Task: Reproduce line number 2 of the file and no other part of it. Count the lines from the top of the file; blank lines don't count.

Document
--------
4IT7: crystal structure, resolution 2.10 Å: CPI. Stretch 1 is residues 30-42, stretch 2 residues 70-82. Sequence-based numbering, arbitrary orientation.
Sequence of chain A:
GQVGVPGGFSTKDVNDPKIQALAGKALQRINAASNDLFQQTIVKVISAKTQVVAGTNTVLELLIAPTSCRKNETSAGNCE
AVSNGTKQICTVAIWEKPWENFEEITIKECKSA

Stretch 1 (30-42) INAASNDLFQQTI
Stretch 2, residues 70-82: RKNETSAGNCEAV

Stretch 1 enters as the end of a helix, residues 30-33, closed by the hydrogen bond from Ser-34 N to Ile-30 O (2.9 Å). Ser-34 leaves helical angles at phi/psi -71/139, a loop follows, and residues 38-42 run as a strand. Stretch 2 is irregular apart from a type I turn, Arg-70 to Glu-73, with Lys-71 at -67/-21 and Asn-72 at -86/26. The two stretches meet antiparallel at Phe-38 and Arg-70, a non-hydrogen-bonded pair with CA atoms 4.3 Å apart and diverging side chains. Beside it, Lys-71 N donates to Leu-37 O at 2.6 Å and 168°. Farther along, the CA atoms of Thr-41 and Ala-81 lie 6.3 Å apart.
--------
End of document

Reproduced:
Sequence of chain A: